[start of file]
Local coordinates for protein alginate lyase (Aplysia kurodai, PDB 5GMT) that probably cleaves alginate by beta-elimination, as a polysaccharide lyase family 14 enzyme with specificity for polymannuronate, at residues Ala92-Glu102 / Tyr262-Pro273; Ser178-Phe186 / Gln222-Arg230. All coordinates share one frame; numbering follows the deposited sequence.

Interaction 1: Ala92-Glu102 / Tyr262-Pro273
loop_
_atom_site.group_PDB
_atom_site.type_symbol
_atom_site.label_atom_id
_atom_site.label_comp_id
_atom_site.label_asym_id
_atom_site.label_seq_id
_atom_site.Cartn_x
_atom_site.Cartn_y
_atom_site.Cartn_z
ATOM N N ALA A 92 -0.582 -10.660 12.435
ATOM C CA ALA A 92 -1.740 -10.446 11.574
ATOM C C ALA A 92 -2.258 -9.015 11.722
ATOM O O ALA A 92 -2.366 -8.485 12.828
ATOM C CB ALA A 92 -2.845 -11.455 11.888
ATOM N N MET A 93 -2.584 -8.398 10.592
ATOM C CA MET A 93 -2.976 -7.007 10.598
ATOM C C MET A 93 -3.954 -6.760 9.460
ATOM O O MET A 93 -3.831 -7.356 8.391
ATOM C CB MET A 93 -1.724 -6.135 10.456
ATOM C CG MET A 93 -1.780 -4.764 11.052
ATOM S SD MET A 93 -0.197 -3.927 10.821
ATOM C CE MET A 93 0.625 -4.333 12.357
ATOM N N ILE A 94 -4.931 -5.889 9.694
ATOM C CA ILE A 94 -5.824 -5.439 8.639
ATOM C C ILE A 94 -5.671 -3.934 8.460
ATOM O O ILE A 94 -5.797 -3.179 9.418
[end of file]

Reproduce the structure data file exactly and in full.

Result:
Local coordinates for protein alginate lyase (Aplysia kurodai, PDB 5GMT) that probably cleaves alginate by beta-elimination, as a polysaccharide lyase family 14 enzyme with specificity for polymannuronate, at residues Ala92-Glu102 / Tyr262-Pro273; Ser178-Phe186 / Gln222-Arg230. All coordinates share one frame; numbering follows the deposited sequence.

Interaction 1: Ala92-Glu102 / Tyr262-Pro273
loop_
_atom_site.group_PDB
_atom_site.type_symbol
_atom_site.label_atom_id
_atom_site.label_comp_id
_atom_site.label_asym_id
_atom_site.label_seq_id
_atom_site.Cartn_x
_atom_site.Cartn_y
_atom_site.Cartn_z
ATOM N N ALA A 92 -0.582 -10.660 12.435
ATOM C CA ALA A 92 -1.740 -10.446 11.574
ATOM C C ALA A 92 -2.258 -9.015 11.722
ATOM O O ALA A 92 -2.366 -8.485 12.828
ATOM C CB ALA A 92 -2.845 -11.455 11.888
ATOM N N MET A 93 -2.584 -8.398 10.592
ATOM C CA MET A 93 -2.976 -7.007 10.598
ATOM C C MET A 93 -3.954 -6.760 9.460
ATOM O O MET A 93 -3.831 -7.356 8.391
ATOM C CB MET A 93 -1.724 -6.135 10.456
ATOM C CG MET A 93 -1.780 -4.764 11.052
ATOM S SD MET A 93 -0.197 -3.927 10.821
ATOM C CE MET A 93 0.625 -4.333 12.357
ATOM N N ILE A 94 -4.931 -5.889 9.694
ATOM C CA ILE A 94 -5.824 -5.439 8.639
ATOM C C ILE A 94 -5.671 -3.934 8.460
ATOM O O ILE A 94 -5.797 -3.179 9.418